"The centres influence not only the muscular combinations concerned in volitional movements, but also the functions of vascular innervation, secretion, and the like, which have their proximate centres in the spinal cord. The cerebral centres are said, however, to control these functions only in relation with the manifestations of volition, feeling, and emotion; whereas the spinal centres with the subordinate sympathetic system are said to constitute the mechanism of unconscious adaptation, in accordance with the varying conditions of stimuli which are essential to the continued existence of the organism. The Medulla, again, is also both a path of communication between the higher centres and the periphery and an independent centre regulating functions of the greatest importance in the system. It is to be noted that the nerve fibres which carry motor impulses descending from the brain to the spinal cord cross over rather suddenly from one side to the other on their way through the spinal bulb (medulla), a fact which has been noted in the Tantras in the description of the Mukta Triveni. The latter is connected by numerous afferent and efferent tracts with the cerebellum and cerebral ganglia. Above the cerebellum is the cerebrum, the activity of which is ordinarily associated with conscious volition and ideation and the origination of voluntary movements. The notion of Consciousness, which is the introspective subject-matter of psychology, must not, however, be confused with that of physiological function. There is therefore no organ of consciousness, simply because `Consciousness' is not an organic conception, and has nothing to do with the physiological conception of energy, whose inner introspective side it presents. Consciousness in itself is the Atma. Both mind and body, of which latter the brain is a part, are imperfect or veiled expressions of Consciousness, which in the case of body is so veiled [117] that it has the appearance of unconsciousness. The living brain is constituted of gross sensible matter (Mahabhuta) infused by Prana. Its material has been worked up so as to constitute a suitable vehicle for the expression of consciousness in the form of mind (Antahkarana). As consciousness is not a property of the body, neither is it a mere function of the brain. The fact that mental consciousness is affected or disappears with disorder of the brain proves the necessity of the latter for the expression of such consciousness, and not that consciousness is inherent alone in brain or that it is the property of the same. On each side of the vertebral column there is a chain of ganglia connected with nerve fibre, called the sympathetic cord (Ida and Pingala), extending all the way from the base of the skull to the coccyx. This is in communication with the spinal cord. It is noteworthy that there is in the thoracic and lumbar regions a ganglion of each chain corresponding with great regularity to each spinal nerve, though in the cervical region many of them appear to be missing; and that extra large clusters of nervous structure are to be found in the region of the heart, stomach, and lungs, the regions governed by the Anahata, Manipura, and Vishuddha, respectively, the three upper of the five Chakras hereinafter described. From the sympathetic chain on each side nerve fibres pass to the viscera of the abdomen and thorax. From these, nerves are also given off which pass back into the spinal nerves, and others which pass into some of the cranial nerves; these are thus distributed to the blood vessels of the limbs, trunk, and other parts to which the spinal or cranial nerves go. The sympathetic nerves chiefly carry impulses which govern the muscular tissue of the viscera and the muscular coat of the small arteries of the various tissues. It is through the sympathetic that the tone of the [118] bloodvessels is kept up by the action of the vaso-motor centre in the spinal bulb. The sympathetic, however, derives the impulses which it distributes from the central nervous system; these do not arise in the sympathetic self. The impulses issue from the spinal cord by the anterior roots of the spinal nerves, and pass through short branches into the sympathetic chains. The work of the sympathetic systems controls and influences the circulation, digestion, and respiration.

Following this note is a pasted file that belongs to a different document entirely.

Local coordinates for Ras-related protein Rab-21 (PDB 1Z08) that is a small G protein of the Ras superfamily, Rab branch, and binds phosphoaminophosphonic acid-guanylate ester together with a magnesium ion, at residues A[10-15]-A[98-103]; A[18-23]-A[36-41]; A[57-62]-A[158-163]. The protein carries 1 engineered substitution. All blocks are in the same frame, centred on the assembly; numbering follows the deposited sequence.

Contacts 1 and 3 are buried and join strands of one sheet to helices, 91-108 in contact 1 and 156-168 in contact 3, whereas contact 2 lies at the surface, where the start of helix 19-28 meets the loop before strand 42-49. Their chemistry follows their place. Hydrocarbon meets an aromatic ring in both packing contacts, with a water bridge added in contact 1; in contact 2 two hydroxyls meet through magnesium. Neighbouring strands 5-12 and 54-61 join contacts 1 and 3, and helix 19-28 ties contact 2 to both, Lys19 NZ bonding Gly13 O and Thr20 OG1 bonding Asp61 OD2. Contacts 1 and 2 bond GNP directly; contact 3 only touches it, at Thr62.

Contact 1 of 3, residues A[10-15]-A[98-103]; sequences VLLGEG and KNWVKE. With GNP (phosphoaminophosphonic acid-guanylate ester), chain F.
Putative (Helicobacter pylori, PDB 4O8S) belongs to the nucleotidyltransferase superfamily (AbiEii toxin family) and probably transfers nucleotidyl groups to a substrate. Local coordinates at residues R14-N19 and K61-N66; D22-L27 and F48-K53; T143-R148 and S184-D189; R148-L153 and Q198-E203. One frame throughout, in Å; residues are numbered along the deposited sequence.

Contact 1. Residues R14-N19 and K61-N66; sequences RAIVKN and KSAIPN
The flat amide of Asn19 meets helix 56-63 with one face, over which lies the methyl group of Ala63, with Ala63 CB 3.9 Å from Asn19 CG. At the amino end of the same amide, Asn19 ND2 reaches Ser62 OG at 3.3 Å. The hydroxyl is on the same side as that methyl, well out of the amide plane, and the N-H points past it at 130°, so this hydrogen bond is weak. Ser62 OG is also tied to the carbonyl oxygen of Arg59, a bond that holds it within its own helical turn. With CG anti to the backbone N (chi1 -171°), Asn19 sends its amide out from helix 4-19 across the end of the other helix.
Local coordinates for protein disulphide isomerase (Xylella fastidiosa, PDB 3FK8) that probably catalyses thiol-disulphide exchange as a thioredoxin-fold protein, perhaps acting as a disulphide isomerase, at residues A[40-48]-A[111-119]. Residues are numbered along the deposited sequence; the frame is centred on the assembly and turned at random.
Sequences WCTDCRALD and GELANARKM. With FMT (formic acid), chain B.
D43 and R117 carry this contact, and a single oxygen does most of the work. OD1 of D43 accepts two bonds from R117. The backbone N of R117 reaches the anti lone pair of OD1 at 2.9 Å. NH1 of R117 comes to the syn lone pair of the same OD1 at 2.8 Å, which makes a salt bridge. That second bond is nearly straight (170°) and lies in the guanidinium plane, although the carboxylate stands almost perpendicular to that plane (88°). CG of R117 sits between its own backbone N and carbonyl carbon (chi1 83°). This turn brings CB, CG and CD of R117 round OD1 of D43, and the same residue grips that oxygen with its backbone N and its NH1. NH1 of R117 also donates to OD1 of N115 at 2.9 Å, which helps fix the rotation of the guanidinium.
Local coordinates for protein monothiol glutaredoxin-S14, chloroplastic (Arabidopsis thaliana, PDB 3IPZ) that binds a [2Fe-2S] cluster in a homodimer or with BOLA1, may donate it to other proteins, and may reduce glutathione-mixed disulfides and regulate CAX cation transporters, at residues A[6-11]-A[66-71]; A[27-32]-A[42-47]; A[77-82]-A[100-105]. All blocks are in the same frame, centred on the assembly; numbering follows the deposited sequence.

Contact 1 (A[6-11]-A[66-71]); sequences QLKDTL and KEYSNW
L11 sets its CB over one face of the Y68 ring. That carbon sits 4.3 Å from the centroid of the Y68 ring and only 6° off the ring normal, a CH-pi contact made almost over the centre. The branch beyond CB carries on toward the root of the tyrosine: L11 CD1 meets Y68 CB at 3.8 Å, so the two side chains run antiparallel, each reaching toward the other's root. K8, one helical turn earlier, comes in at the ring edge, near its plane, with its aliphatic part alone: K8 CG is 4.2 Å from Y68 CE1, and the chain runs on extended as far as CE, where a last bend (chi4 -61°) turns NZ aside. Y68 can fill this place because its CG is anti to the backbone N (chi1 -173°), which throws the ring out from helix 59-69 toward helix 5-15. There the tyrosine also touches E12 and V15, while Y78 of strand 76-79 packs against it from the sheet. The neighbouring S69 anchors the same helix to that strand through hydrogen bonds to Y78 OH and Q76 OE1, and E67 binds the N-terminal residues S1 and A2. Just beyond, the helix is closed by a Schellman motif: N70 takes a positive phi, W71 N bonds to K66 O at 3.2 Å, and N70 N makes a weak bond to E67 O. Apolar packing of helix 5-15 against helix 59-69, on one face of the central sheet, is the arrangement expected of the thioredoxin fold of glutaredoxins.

The anatomical arrangement of the central nervous system is excessively intricate, and the events which take place in that tangle of fibre, cell and fibril, are, on the other hand, even now almost unknown. And so it has been admitted that in the description of the physiology of the central nervous system we can as yet do little more than trace the paths by which impulses may pass between one portion of the system and another, and from the anatomical connections deduce, with more or less probability, the nature of the physiological nexus which its parts form with each other and the rest of the body. In a general way, however, there may (it is said) be reasons to suppose that there are nervous centres in the central system related in a special way to special mechanisms, sensory, secretory, or motor, and that centres, such as the alleged genito-spinal centre, for a given physiological action exist in a definite portion of the spinal cord. It is the subtle aspect of such centres as expressions of consciousness (Chaitanya) embodied in various forms of Maya Shakti which is here called Chakra. These are related through intermediate conductors with the gross organs of generation, micturition, digestion, cardiac action, and respiration in ultimate relation with the Muladhara, Svadhishthana, Manipura, Anahata, and Vishuddha Chakras respectively, just as tracts have been assigned in special, even if not exclusive, relation with [119] various perceptive, volitional, and ideative processes." [c]7